And don’t try using any alternate routes to get where you’re going, since those formerly-secretive avenues will be filled with those same vans. The drivers are already slipping toward madness and they are desperate for any time-saving shortcut that might prevent them from doing something unspeakable that will be turned into a movie-of-the-week on Lifetime. Starring Tori Spelling, holding an apple pie in one hand and a prescription bottle in the other. (“Excuse me, Little Billy. Did you just disparage the lunchbox that Mommy lovingly picked out for you at the gas station on the corner? I don’t care if you’ve never heard of the Backstreet Boys, if you want to eat you’re going to use it!”)
4. The school supply requirements are quite different from back in the day.
In my time, the shopping list was generally this: five shirts, two pairs of jeans, a pencil box, and some glue. Now I see shopping carts loaded with computers, netbooks, wireless phones (who do these children need to call?), backpacks that come equipped with ironing boards and wet bars, hundreds of those horrid stretchy bracelets for “social development”, and a personal assistant who will carry all this crap to school for them.
5. Some people have an unusual concept of proper school attire.
Maybe it’s just me, but one would think that an educational wardrobe for a third-grade girl should not include pint-size versions of Daisy Dukes, navel-baring frocks, bustiers with the image of Lady Gaga on each cup, and gym shoes with stiletto heels. Then again, if Momma is pushing the shopping cart while dragging along a stripper pole just in case her services are needed, we probably have some apples that didn’t fall far and we are past the critical point of intervention and reformation.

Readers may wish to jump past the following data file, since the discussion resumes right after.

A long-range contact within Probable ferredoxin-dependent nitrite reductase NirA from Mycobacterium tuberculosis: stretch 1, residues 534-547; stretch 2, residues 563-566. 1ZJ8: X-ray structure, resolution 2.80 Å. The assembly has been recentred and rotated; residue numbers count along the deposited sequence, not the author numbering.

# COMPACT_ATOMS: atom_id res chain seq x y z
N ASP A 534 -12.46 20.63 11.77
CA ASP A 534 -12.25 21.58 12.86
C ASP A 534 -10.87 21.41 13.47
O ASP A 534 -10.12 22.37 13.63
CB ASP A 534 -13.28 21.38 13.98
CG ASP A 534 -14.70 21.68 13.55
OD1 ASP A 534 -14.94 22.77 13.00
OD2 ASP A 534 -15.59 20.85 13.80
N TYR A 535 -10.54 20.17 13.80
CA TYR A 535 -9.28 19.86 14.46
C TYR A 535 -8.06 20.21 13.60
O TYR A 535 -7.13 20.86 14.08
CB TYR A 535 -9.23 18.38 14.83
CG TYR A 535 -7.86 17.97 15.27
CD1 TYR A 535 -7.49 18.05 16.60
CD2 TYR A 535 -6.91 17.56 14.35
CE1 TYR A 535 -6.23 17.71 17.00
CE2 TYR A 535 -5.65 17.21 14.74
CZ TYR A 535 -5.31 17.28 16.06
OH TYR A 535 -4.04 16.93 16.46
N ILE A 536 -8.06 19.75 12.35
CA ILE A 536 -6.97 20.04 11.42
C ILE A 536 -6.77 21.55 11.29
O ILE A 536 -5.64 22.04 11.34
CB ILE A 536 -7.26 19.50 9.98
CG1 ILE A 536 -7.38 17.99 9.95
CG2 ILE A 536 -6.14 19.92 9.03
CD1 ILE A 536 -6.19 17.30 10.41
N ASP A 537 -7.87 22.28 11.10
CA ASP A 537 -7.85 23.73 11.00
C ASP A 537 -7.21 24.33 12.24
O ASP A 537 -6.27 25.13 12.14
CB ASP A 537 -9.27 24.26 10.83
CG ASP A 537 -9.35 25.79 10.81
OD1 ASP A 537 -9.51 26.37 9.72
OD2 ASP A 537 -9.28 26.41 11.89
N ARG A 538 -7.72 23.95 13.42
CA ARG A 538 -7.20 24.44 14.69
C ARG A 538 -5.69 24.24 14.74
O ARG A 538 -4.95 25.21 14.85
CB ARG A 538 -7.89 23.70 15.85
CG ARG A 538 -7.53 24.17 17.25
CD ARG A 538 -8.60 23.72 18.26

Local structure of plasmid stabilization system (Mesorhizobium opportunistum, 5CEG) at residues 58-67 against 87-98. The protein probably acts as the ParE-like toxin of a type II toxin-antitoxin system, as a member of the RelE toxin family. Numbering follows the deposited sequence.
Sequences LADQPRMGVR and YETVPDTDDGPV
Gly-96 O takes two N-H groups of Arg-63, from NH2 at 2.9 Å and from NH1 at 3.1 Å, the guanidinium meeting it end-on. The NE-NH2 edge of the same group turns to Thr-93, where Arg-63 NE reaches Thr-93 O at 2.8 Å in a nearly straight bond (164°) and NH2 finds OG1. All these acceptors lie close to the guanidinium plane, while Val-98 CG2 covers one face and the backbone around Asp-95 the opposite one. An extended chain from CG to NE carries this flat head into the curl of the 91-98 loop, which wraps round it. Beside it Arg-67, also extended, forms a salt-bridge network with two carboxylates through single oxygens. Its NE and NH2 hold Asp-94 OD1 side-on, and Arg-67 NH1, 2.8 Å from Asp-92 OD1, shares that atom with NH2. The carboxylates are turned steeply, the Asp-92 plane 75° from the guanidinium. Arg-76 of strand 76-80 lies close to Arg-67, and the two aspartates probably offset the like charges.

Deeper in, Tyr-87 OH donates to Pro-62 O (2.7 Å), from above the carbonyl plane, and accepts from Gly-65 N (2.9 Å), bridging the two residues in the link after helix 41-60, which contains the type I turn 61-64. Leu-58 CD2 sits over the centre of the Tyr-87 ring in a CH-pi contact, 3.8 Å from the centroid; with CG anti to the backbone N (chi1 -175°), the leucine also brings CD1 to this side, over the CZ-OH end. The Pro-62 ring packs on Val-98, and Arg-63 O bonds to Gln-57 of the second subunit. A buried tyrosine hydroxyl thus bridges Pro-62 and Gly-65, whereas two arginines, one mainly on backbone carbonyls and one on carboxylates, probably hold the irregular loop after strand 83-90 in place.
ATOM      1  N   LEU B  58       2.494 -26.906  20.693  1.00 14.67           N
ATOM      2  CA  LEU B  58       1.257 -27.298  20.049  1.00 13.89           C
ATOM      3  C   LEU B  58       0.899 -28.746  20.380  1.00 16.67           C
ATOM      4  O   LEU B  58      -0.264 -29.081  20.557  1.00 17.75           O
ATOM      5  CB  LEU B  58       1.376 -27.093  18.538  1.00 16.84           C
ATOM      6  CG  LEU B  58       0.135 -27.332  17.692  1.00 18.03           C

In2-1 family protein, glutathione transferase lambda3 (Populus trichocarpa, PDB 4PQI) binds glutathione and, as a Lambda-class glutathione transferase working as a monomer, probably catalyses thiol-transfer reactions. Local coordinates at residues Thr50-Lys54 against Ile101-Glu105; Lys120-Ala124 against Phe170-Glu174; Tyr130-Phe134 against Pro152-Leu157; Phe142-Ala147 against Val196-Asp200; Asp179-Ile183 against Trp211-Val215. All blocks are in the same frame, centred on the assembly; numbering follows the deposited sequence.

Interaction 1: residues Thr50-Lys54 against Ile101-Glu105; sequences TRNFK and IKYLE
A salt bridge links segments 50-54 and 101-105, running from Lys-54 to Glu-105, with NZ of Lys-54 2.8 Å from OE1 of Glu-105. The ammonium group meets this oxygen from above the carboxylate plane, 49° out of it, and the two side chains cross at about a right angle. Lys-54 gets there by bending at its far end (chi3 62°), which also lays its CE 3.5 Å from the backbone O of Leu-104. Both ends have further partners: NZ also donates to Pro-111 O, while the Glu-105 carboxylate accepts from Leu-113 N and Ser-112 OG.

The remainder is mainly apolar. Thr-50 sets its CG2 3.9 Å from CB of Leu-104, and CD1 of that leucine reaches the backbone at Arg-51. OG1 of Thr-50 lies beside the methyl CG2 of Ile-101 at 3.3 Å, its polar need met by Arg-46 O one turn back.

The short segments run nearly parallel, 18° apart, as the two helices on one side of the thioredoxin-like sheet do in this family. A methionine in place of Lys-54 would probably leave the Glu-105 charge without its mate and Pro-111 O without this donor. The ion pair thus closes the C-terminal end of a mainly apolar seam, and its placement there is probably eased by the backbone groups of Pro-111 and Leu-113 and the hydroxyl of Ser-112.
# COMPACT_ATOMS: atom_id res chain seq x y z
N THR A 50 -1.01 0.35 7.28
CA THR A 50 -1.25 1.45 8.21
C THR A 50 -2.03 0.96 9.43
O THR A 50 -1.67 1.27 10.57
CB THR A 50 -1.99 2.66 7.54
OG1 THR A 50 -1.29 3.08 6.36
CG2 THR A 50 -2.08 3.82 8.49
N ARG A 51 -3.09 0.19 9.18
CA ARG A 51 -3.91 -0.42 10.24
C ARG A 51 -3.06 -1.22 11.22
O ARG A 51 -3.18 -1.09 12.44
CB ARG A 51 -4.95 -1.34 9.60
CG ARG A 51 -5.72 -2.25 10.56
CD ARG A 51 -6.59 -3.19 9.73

6. Perhaps the need for some type of tax relief might have something to do with the parents not understanding value versus spending ability.
You’re going to buy that child a pair of Nike tennis shoes that costs $150 per foot? Are you kidding me? I can remember when my rent was less than $200. If you can justify that kind of expenditure in your budget, you clearly don’t need this weekend to help you get through it all. (And what extraordinary thing could that child possibly have done to deserve footwear that costs more than some Texas teachers’ salaries?)
Go back home and do something useful like teach your child to earn an allowance and buy his own damn shoes, and let the people who really do need the tax break spend less time standing in line behind you and the apparent long-lost child of a European royal family.